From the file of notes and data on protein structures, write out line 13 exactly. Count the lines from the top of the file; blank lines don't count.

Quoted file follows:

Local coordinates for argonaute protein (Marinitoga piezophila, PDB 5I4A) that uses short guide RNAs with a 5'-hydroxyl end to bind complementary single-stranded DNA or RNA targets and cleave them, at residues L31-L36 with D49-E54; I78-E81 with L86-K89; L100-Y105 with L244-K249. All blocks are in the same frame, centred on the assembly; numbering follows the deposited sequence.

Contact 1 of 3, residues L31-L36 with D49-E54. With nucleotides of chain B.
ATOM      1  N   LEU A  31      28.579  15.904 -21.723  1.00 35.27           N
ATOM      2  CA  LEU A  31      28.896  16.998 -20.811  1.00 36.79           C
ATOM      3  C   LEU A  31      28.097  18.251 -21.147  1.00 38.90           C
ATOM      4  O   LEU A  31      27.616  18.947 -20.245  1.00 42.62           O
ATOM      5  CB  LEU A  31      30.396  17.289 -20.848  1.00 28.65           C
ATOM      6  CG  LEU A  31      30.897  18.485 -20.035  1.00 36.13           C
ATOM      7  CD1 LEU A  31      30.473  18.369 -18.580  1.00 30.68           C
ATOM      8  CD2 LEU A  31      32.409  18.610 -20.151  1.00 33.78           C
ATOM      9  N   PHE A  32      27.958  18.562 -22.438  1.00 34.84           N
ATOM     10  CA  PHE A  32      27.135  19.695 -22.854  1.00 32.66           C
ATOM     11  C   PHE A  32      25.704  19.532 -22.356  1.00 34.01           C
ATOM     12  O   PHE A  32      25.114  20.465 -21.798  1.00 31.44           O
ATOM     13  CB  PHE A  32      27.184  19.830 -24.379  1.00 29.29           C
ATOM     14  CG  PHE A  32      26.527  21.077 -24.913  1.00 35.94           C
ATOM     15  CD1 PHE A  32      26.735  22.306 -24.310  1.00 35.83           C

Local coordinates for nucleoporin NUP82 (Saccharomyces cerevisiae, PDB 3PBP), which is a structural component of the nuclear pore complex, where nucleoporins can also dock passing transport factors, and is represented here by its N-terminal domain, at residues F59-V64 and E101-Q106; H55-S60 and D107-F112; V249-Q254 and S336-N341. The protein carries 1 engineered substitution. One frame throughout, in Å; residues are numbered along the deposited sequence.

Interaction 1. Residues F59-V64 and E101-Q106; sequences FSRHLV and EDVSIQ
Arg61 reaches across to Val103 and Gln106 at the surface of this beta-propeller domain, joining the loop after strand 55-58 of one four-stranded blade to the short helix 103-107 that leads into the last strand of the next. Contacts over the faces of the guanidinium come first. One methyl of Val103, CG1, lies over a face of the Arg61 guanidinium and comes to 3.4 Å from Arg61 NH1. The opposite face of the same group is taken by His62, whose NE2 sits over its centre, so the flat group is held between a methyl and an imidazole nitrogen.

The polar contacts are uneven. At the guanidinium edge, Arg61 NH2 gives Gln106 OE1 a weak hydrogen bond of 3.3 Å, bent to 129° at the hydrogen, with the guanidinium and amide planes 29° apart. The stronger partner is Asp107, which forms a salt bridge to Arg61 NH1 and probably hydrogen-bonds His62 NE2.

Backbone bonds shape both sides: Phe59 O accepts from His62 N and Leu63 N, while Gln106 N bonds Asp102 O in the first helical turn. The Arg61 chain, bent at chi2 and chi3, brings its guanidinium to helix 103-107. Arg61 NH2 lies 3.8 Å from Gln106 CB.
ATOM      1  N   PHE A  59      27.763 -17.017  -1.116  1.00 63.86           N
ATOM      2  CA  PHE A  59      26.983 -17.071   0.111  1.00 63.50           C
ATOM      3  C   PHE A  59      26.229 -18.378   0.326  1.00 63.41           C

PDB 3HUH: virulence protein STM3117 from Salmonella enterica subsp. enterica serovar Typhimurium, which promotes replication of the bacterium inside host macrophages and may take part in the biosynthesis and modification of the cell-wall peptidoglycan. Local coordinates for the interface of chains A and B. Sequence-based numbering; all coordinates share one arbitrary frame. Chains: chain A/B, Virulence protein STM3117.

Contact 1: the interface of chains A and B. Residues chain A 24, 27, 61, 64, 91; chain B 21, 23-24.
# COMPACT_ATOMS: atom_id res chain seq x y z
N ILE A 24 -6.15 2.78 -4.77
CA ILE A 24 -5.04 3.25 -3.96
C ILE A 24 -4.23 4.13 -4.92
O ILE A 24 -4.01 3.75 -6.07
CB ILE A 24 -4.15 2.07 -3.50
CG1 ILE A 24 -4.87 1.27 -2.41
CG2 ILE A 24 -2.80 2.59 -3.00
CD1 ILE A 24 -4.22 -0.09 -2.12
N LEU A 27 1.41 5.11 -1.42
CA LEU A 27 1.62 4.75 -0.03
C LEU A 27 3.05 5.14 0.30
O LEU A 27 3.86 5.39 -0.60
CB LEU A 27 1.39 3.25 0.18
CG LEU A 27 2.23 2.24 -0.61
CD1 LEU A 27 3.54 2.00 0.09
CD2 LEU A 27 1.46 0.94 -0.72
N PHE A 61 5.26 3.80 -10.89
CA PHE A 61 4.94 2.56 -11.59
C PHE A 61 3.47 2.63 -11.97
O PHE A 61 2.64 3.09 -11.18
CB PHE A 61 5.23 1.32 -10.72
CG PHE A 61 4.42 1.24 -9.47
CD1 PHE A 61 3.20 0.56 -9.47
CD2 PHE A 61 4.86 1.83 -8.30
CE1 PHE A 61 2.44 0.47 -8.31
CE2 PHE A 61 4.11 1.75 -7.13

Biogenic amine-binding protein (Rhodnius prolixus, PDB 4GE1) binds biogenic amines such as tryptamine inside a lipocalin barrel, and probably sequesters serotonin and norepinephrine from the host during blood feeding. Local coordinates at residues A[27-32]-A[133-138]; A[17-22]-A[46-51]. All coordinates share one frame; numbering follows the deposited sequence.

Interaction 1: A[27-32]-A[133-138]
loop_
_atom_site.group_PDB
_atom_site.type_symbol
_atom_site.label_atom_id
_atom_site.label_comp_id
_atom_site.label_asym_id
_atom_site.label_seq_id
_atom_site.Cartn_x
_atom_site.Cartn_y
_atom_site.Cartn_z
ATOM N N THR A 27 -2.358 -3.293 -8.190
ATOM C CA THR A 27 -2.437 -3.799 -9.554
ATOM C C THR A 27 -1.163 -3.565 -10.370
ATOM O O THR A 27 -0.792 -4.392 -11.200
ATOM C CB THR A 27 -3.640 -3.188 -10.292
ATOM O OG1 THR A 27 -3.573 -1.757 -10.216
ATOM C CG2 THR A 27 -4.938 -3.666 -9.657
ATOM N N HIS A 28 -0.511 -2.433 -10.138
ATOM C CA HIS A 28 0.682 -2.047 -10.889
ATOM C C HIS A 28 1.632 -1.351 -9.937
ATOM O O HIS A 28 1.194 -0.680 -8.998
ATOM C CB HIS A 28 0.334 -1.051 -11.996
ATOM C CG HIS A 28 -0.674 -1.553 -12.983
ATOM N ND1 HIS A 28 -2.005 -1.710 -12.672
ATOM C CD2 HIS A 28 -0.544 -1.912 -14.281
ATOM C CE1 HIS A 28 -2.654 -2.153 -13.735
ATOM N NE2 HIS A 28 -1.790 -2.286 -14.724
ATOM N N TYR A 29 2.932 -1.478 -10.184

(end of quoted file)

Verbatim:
ATOM     11  C   PHE A  32      25.704  19.532 -22.356  1.00 34.01           C